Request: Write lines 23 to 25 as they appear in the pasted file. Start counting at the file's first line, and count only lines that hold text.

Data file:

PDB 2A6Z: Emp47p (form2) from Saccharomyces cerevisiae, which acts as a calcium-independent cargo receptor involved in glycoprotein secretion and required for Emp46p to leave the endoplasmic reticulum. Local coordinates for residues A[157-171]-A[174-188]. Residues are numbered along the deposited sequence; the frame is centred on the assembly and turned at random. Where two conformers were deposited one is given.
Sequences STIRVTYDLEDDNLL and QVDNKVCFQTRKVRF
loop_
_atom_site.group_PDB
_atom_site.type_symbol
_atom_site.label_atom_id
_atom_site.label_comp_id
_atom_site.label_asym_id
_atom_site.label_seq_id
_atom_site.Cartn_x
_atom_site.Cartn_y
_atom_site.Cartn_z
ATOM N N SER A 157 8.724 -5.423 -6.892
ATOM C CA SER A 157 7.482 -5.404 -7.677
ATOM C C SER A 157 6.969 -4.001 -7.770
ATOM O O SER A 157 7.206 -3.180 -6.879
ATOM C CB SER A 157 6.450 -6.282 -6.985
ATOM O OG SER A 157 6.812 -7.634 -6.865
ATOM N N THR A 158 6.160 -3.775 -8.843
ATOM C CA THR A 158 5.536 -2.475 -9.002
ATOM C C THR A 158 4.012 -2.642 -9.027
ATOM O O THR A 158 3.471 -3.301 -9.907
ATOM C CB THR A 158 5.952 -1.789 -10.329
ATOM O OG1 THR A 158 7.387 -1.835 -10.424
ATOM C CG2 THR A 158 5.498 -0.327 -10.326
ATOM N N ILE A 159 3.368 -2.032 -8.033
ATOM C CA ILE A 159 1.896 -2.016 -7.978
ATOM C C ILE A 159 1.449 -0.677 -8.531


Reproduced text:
ATOM C CB THR A 158 5.952 -1.789 -10.329
ATOM O OG1 THR A 158 7.387 -1.835 -10.424
ATOM C CG2 THR A 158 5.498 -0.327 -10.326